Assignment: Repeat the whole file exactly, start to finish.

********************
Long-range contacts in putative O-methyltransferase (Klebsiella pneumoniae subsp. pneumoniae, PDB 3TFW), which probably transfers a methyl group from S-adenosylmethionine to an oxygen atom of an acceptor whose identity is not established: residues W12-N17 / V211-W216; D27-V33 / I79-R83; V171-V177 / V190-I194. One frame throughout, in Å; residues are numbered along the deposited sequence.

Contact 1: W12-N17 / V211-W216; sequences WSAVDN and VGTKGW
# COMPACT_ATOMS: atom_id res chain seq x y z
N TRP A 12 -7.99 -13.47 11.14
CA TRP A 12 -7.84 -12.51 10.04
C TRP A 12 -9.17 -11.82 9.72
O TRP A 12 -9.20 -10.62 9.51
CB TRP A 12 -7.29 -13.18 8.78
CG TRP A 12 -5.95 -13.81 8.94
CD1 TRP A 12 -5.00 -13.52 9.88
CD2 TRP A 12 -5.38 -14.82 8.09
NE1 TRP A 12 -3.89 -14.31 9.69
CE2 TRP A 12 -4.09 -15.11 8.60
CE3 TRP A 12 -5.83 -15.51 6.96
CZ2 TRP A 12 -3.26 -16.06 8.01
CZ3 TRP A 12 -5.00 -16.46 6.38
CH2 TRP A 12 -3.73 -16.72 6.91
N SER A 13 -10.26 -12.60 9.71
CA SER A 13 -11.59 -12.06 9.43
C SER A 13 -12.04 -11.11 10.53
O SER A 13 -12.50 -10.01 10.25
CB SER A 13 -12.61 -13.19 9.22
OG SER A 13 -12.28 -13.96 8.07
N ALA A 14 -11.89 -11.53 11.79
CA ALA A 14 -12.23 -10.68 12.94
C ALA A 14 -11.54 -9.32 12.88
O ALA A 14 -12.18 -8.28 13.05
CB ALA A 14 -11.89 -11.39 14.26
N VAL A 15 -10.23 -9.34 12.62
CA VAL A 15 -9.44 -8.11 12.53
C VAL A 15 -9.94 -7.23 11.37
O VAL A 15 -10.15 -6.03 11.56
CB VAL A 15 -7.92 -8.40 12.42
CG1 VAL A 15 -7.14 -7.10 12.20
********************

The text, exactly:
Long-range contacts in putative O-methyltransferase (Klebsiella pneumoniae subsp. pneumoniae, PDB 3TFW), which probably transfers a methyl group from S-adenosylmethionine to an oxygen atom of an acceptor whose identity is not established: residues W12-N17 / V211-W216; D27-V33 / I79-R83; V171-V177 / V190-I194. One frame throughout, in Å; residues are numbered along the deposited sequence.

Contact 1: W12-N17 / V211-W216; sequences WSAVDN and VGTKGW
# COMPACT_ATOMS: atom_id res chain seq x y z
N TRP A 12 -7.99 -13.47 11.14
CA TRP A 12 -7.84 -12.51 10.04
C TRP A 12 -9.17 -11.82 9.72
O TRP A 12 -9.20 -10.62 9.51
CB TRP A 12 -7.29 -13.18 8.78
CG TRP A 12 -5.95 -13.81 8.94
CD1 TRP A 12 -5.00 -13.52 9.88
CD2 TRP A 12 -5.38 -14.82 8.09
NE1 TRP A 12 -3.89 -14.31 9.69
CE2 TRP A 12 -4.09 -15.11 8.60
CE3 TRP A 12 -5.83 -15.51 6.96
CZ2 TRP A 12 -3.26 -16.06 8.01
CZ3 TRP A 12 -5.00 -16.46 6.38
CH2 TRP A 12 -3.73 -16.72 6.91
N SER A 13 -10.26 -12.60 9.71
CA SER A 13 -11.59 -12.06 9.43
C SER A 13 -12.04 -11.11 10.53
O SER A 13 -12.50 -10.01 10.25
CB SER A 13 -12.61 -13.19 9.22
OG SER A 13 -12.28 -13.96 8.07
N ALA A 14 -11.89 -11.53 11.79
CA ALA A 14 -12.23 -10.68 12.94
C ALA A 14 -11.54 -9.32 12.88
O ALA A 14 -12.18 -8.28 13.05
CB ALA A 14 -11.89 -11.39 14.26
N VAL A 15 -10.23 -9.34 12.62
CA VAL A 15 -9.44 -8.11 12.53
C VAL A 15 -9.94 -7.23 11.37
O VAL A 15 -10.15 -6.03 11.56
CB VAL A 15 -7.92 -8.40 12.42
CG1 VAL A 15 -7.14 -7.10 12.20